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doi: 10.3934/dcdss.2020400

Self-adaptive algorithm based on a posteriori analysis of the error applied to air quality forecasting using the finite volume method

1. 

MAE2D laboratory, University Abdelmalek Essaadi, Polydisciplinary Faculty of Larache, Road of Rabat, Larache, Morocco

2. 

National Meteorological Direction of Morocco, Airport Casa-Anfa, Casa Oasis - Casablanca, Morocco

* Corresponding author: tayeq.hatim@gmail.com (Hatim Tayeq)

Received  July 2019 Revised  October 2019 Published  June 2020

Fund Project: This work was partially supported by the project PICS Mairoc with a corporation with the Jean Leray Laboratory of Nantes university (France) and the National Meteorological Direction (DMN) of Morocco

In this work, we present a self-adaptive algorithm based on the techniques of the a posteriori estimates for the transport equation modeling the dispersion of pollutants in the atmospheric boundary layer at the local scale (industrial accident, urban air quality). The goal is to provide a powerful model for forecasting pollutants concentrations with better manipulation of available computing resources.

This analysis is based on a vertex-centered Finite Volume Method in space and an implicit Euler scheme in time. We apply and validate our model, using a self-adaptive algorithm, with real atmospheric data of the Grand Casablanca area (Morocco).

Citation: Hatim Tayeq, Amal Bergam, Anouar El Harrak, Kenza Khomsi. Self-adaptive algorithm based on a posteriori analysis of the error applied to air quality forecasting using the finite volume method. Discrete & Continuous Dynamical Systems - S, doi: 10.3934/dcdss.2020400
References:
[1]

M. AfifA. BergamZ. Mghazli and R. Verfurth, A posteriori estimators of the finite volume discretization of an elliptic problem, Numer. Algorithms, 34 (2003), 127-136.  doi: 10.1023/B:NUMA.0000005400.45852.f3.  Google Scholar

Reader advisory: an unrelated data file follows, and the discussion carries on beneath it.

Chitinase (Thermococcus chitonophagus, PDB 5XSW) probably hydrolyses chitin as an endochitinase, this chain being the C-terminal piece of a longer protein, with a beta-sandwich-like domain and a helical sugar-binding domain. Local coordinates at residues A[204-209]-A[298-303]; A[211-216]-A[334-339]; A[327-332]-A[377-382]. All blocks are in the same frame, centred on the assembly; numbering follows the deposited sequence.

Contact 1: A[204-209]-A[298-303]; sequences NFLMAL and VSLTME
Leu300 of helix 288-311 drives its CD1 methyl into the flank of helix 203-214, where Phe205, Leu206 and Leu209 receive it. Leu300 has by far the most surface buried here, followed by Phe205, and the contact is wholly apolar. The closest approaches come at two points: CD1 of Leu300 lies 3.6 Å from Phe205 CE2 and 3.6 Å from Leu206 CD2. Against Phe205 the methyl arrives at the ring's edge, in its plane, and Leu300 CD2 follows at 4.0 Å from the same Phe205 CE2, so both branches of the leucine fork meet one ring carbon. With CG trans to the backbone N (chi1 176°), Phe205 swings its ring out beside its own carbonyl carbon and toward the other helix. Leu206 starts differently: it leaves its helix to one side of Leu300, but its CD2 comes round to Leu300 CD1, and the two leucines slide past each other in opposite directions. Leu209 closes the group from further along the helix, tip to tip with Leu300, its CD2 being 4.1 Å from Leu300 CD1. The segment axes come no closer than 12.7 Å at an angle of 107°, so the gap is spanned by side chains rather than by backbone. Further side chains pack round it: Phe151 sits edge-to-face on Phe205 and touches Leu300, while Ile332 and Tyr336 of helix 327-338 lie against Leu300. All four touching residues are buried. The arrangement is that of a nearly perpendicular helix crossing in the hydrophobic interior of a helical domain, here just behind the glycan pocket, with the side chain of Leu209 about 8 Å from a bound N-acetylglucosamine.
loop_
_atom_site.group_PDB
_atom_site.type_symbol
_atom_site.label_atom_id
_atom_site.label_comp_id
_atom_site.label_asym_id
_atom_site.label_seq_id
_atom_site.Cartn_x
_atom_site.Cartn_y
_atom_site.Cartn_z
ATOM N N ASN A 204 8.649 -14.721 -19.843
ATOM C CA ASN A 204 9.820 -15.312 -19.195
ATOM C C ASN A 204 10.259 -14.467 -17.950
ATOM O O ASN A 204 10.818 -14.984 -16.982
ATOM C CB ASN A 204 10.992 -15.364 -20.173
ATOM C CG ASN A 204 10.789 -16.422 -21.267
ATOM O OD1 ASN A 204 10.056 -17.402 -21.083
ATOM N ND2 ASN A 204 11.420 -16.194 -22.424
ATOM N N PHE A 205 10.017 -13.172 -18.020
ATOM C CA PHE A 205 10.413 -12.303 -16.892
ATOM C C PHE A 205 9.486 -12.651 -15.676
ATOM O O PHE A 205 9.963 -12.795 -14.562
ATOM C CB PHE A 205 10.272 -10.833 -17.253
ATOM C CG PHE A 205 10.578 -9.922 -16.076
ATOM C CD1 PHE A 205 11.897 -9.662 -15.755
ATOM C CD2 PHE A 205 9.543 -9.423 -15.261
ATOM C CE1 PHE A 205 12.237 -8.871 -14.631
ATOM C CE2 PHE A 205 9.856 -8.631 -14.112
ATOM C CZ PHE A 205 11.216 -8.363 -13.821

[2]

B. AmazianeA. BergamM. El Ossmani and Z. Mghazli, A posteriori estimators for vertex centred finite volume discretization of a convection-diffusion-reaction equation arising in flow in porous media, Internat. J. Numer. Methods Fluids, 59 (2009), 259-284.  doi: 10.1002/fld.1456.  Google Scholar

[3]

A. BergamC. BernardiF. Hecht and Z. Mghazli, Error indicators for the mortar finite element discretization of a parabolic problem, Numer. Algorithms, 34 (2003), 187-201.  doi: 10.1023/B:NUMA.0000005362.95126.4c.  Google Scholar

[4]

A. BergamZ. Mghazli and R. Verfürth, Estimations a posteriori d'un schéma de volumes finis pour un problème non linéaire, Numer. Math., 95 (2003), 599-624.  doi: 10.1007/s00211-003-0460-2.  Google Scholar

[5]

R. Dautray and J.-L. Lions, Mathematical Analysis and Numerical Methods for Science and Technology, Springer-Verlag, Berlin, 1992. doi: 10.1007/978-3-642-58090-1.  Google Scholar

[6]

W. Gong and H.-R. Cho, A numerical scheme for the integration of the gas-phase chemical rate equations in 3d atmospheric models, Atmospheric Environment, 27 (1993), 2147-2160.  doi: 10.1016/0960-1686(93)90044-Y.  Google Scholar

[7]

J.-F. Louis, A parametric model of vertical eddy fluxes in the atmosphere, Boundary-Layer Meteorology, 17 (1979), 187-202.  doi: 10.1007/BF00117978.  Google Scholar

[8]

V. MalletA. PourchetD. Quélo and B. Sportisse, Investigation of some numerical issues in a chemistry-transport model: Gas-phase simulations, J. Geophysical Research, 112 (2007), 301-317.  doi: 10.1029/2006JD008373.  Google Scholar

[9]

V. Mallet and B. Sportisse, 3-D chemistry-transport model Polair: Numerical issues, validation and automatic-differentiation strategy, Atmos. Chem. Phys. Discuss., 4 (2004), 1371-1392.  doi: 10.5194/acpd-4-1371-2004.  Google Scholar

[10]

V. Mallet and B. Sportisse, Uncertainty in a chemistry-transport model due to physical parameterizations and numerical approximations: An ensemble approach applied to ozone modeling, J. Geophys. Res., 111 (2006), 1-15.  doi: 10.1029/2005JD006149.  Google Scholar

[11]

W. R. Stockwell, F. Kirchner, M. Kuhn and S. Seefeld, A new mechanism for regional atmospheric chemistry modeling, J. Geophys. Res., 102 (1997). doi: 10.1029/97JD00849.  Google Scholar